Novel strategies ... Sounds like they won't be very useful. Have they previously been discovered by man and dismissed due to their level of novelty?

    First you say novel strategies would be useful, then that they "won't be very useful". Which is it?

    • (Score: 2) by looorg on Thursday October 19 2017, @04:11PM (2 children)

      by looorg (578) on Thursday October 19 2017, @04:11PM (#584631)

      It clearly depends on the strategy. It would have been awesome if they had actually mentioned what it was. For all we know their new strategy is completely worthless for human players. Then what is it good for? When AlphaGo-1 tries to play AlphaGo-2 and they try and trick eachother?

      • (Score: 2) by HiThere on Thursday October 19 2017, @07:13PM (1 child)

        by HiThere (866) Subscriber Badge on Thursday October 19 2017, @07:13PM (#584770)

        Why should you expect it to be useful for human players? Perhaps it's a strategy that's only useful when you're playing against something better than any human player. Not that I expect this to be true, but your basic criterion seems to need justification.

        --
        Put not your faith in princes.
  • (Score: -1, Redundant) by Anonymous Coward on Thursday October 19 2017, @03:59PM

    by Anonymous Coward on Thursday October 19 2017, @03:59PM (#584624)

    I swear. You people try to take a shit on everything.

  • (Score: -1, Redundant) by Anonymous Coward on Thursday October 19 2017, @04:56PM (2 children)

    by Anonymous Coward on Thursday October 19 2017, @04:56PM (#584661)

    I swear. You people try to take a shit on everything.

    • (Score: 2) by DeathMonkey on Thursday October 19 2017, @05:31PM (1 child)

      by DeathMonkey (1380) on Thursday October 19 2017, @05:31PM (#584683) Journal

      I was considering modding the first instance up but then you had to go and take a shit on your own comment.

      • (Score: 0) by Anonymous Coward on Thursday October 19 2017, @05:45PM

        by Anonymous Coward on Thursday October 19 2017, @05:45PM (#584689)

        ... I don't depend on your mod points.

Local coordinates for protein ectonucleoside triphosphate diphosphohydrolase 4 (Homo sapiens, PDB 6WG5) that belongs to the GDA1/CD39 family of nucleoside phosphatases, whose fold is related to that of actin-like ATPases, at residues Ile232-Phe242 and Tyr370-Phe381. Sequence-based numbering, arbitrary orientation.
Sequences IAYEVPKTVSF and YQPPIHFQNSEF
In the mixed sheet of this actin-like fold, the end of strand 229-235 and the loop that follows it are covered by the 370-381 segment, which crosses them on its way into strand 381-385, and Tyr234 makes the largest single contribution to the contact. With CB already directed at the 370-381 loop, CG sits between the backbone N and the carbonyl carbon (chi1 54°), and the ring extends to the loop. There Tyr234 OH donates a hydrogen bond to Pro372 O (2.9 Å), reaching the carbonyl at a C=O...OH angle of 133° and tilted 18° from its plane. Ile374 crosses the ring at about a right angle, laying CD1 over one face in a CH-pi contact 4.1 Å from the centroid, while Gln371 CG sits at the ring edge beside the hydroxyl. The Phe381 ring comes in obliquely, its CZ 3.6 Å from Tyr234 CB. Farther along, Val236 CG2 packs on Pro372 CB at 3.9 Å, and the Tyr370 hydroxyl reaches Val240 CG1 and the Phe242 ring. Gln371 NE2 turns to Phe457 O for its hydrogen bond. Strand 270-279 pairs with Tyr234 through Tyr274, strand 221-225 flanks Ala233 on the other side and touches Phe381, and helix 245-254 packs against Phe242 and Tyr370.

• (Score: 2) by DannyB on Thursday October 19 2017, @06:59PM

    by DannyB (5839) Subscriber Badge on Thursday October 19 2017, @06:59PM (#584752)

    it would still have been somewhat more impressive, and useful, if it had discovered things we didn't already know.

    If it did already, would we be able to recognize it?

    The reason we know it discovered various game playing tragedies that we have names for, is because we recognize those particular game tragedies. How would we recognize that it discovered a hence unknown and unnamed game tragedy?

    . . . as well as novel strategies that provide new insights into the oldest of games.

    Novel strategies ... Sounds like they won't be very useful. Have they previously been discovered by man and dismissed due to their level of novelty?

    Did you catch the part about providing new insights?

    Maybe these novel tragedies the machine discovered, which provide new insights, are indeed useful and represent an advancement in human knowledge.

  • (Score: 2, Interesting) by Meepy on Friday October 20 2017, @02:26PM

    by Meepy (2099) on Friday October 20 2017, @02:26PM (#585238)

    As someone who plays and watches go regularly, I can tell you that the alphago discoveries have had a massive influence on the game. You almost can't find a review of professional games where they don't comment "This is a move alphago would make." If you're interested, there are several english language series exploring the new ideas found. I expect this new version will make even more contributions